Remember your first car? and the lengths you would go to keep it running because you couldn’t afford to trade it in on a different vehicle? Then, as your earning power improved so did your ability to trade up rather than try to keep your less-than-reliable transportation running.

The same scenario often applies to your cows, says Michael Overton, dairy production medicine specialist at the University of California Veterinary Medicine Training and ResearchCenter. When milk prices are low and cash flow is tight, you often do what you can to keep every cow in the herd. However, as income increases, so does your opportunity to “trade up” when health problems arise. Such is the case with the occurrence of a left displaced abomasum. You have options.

A new software tool developed by Overton can help you decide whether to treat that LDA; if surgery is your best option, or if you should trade up and replace the cow with a fresh heifer. The entire process will be published in the coming months. Meanwhile, here’s a sneak peek at using the decision-tree approach to LDAs.

1. Describe the problem.

First, define the situation. Have your veterinarian confirm the diagnosis of an LDA. Determine the age of the cow (with regard to parity) and where she is in her lactation.

2. Identify possible solutions.

In the event of an LDA, you have three main options:

  • Laparotomy correction (surgery).
  • Roll-and-toggle correction.
  • Market the cow for beef.

3. Assess the probability of each outcome.

On average, according to published research, about 85 percent to 90 percent of cows have a successful outcome following surgery, as compared to  70 percent to 75 percent following a roll-and-toggle procedure. These percentages depend on the skill of your veterinarian and herdsman, as well as the condition of the cow when the DA is diagnosed. The success rate will vary somewhat between farms. However, these ballpark figures give you a place to start.

Furthermore, about 15 percent to 25 percent of cattle culled following an LDA are condemned at the slaughterhouse or die before they get there. That takes some of the luster off the third option — culling the animal.

4. Calculate the payoff.

Your next objective is to determine the marginal return for your decision, or which treatment option will best optimize projected income over feed cost.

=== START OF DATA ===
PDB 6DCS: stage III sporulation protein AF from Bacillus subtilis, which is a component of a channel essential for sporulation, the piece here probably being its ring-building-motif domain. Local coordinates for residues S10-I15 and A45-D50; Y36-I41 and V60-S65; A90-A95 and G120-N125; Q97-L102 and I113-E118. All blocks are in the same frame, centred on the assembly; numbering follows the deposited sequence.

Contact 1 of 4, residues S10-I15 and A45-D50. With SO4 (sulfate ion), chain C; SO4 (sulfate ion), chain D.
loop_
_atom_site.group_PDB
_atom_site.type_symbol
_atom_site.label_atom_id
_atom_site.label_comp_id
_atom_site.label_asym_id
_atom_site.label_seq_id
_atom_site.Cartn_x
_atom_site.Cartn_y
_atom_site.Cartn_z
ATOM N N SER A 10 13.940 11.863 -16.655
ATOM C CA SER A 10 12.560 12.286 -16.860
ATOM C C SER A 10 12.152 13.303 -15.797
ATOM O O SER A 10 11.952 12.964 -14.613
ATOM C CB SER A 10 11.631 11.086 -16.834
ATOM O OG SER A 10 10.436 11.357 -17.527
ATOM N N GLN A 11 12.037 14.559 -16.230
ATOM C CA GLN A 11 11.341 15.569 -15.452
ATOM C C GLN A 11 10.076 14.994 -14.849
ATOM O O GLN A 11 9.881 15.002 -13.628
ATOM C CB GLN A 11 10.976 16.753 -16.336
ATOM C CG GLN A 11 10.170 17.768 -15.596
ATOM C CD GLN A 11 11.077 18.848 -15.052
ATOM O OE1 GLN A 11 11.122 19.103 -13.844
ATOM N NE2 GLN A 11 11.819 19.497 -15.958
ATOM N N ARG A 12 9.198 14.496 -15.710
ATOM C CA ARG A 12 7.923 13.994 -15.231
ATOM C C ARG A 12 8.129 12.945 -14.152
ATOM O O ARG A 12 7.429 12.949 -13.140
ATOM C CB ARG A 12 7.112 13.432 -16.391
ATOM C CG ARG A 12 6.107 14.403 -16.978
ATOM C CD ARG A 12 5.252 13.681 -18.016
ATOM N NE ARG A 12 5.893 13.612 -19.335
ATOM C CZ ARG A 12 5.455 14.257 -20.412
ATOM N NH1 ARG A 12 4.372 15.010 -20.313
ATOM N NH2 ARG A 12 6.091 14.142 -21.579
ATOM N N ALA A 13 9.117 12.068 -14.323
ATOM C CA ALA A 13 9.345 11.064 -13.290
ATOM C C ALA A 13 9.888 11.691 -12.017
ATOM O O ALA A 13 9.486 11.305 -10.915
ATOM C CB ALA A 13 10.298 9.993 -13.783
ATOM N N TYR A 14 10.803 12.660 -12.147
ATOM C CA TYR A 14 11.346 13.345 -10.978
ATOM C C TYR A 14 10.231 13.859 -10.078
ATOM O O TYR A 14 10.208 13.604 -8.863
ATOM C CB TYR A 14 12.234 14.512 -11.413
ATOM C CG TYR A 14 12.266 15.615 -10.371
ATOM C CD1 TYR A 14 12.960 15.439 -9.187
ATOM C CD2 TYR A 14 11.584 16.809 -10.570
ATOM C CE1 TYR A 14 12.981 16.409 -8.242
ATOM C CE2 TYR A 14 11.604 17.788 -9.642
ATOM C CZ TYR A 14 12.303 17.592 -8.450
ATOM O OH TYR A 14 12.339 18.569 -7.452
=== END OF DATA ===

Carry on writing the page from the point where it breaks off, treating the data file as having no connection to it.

Overton’s computerized decision-tree program, which runs in an Excel spreadsheet, can forecast up to three potential lactations into the future.

When milk prices are high, it makes sense to market (cull) more LDA cows, the computer model shows, because higher cash flows make it easier to replace the animal with a heifer replacement.  Conversely, when milk prices are low, it takes much more marginal milk from the newly acquired replacement to pay her way, and more LDAs should be corrected.

To determine the best solution for your situation, the program asks you to provide several pieces of data. Then it uses built-in equations to help you make the best management decision.

For instance, you provide:

  • The number of lactations the cow has had.
  • The relative value of the cow in your herd. For example, if she is an average cow, then her relative value is 100 percent.
  • Herd milk production.
  • Lactational culling risk.
  • Several other herd-specific data like dry period length, milk price and average replacement heifer cost.

The tool then estimates the probabilities and cost associated with each of the treatment options, including:

  • Predicted income-over-feed value after surgery.
  • Milk loss following surgery.
  • Amortized replacement cost for healthy and poor market cows.

How it works
“Under the assumptions in the model, surgical laparotomy correction and the roll-and-toggle approach often offer similar values, once the cost of the procedure, follow-up, and expected returns are considered,” notes Overton. Your final choice is impacted by parity, relative value of the cow, current milk price, replacement cost, and of course, the probability for success.

For example, assume you have an LDA cow that is less than 30 days into her second-lactation. She’s an average cow, so her relative value is 100 percent in a herd that is averaging 24,000 pounds per year. Using a current replacement value of $2,000, a cull-cow price of $500.85 and milk price of $13.50 per hundredweight, as well as the base assumptions included in the program, surgery results in a projected income over feed cost value of $2,255, just edging out roll-and-toggle at $2,241.  (Note: the projected income over feed cost is not to be confused with profit.  It is merely a way of establishing projected marginal returns when considering milk production and feed costs.)

You can easily change the data that you input in order to assess other situations. Therefore, you can determine the best course of action for each cow and your business as conditions change. 

This is not the first LDA decision-tree ever developed. Pam Ruegg, University of Wisconsin extension veterinarian and milk-quality specialist, published a similar decision-tree in the Aug. 15, 1989, Journal of the American Veterinary Medical Association.

For more information about this latest tool, e-mail Overton at: